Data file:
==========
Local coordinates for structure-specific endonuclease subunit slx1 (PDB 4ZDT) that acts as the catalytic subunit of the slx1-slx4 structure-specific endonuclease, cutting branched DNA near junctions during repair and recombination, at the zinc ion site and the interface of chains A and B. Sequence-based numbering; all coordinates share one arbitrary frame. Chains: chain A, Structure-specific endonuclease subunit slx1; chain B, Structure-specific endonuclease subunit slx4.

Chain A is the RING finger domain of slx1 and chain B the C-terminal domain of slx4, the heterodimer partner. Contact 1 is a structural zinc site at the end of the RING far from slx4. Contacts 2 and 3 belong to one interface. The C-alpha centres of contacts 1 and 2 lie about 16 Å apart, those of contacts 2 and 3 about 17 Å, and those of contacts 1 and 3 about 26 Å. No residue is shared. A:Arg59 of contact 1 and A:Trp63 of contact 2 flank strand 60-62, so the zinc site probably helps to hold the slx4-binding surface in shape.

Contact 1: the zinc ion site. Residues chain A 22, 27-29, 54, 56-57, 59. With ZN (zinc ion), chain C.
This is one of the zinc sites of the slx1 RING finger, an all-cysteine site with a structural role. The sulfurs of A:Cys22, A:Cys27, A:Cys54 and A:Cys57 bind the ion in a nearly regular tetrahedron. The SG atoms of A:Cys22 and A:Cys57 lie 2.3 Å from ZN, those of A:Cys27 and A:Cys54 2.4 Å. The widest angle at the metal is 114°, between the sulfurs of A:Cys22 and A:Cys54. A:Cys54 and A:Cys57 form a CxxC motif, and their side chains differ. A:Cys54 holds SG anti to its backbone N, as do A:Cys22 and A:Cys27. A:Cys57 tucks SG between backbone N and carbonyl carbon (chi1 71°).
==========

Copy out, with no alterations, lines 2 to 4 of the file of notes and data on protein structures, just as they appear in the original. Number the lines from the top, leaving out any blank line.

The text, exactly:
Chain A is the RING finger domain of slx1 and chain B the C-terminal domain of slx4, the heterodimer partner. Contact 1 is a structural zinc site at the end of the RING far from slx4. Contacts 2 and 3 belong to one interface. The C-alpha centres of contacts 1 and 2 lie about 16 Å apart, those of contacts 2 and 3 about 17 Å, and those of contacts 1 and 3 about 26 Å. No residue is shared. A:Arg59 of contact 1 and A:Trp63 of contact 2 flank strand 60-62, so the zinc site probably helps to hold the slx4-binding surface in shape.

Contact 1: the zinc ion site. Residues chain A 22, 27-29, 54, 56-57, 59. With ZN (zinc ion), chain C.
This is one of the zinc sites of the slx1 RING finger, an all-cysteine site with a structural role. The sulfurs of A:Cys22, A:Cys27, A:Cys54 and A:Cys57 bind the ion in a nearly regular tetrahedron. The SG atoms of A:Cys22 and A:Cys57 lie 2.3 Å from ZN, those of A:Cys27 and A:Cys54 2.4 Å. The widest angle at the metal is 114°, between the sulfurs of A:Cys22 and A:Cys54. A:Cys54 and A:Cys57 form a CxxC motif, and their side chains differ. A:Cys54 holds SG anti to its backbone N, as do A:Cys22 and A:Cys27. A:Cys57 tucks SG between backbone N and carbonyl carbon (chi1 71°).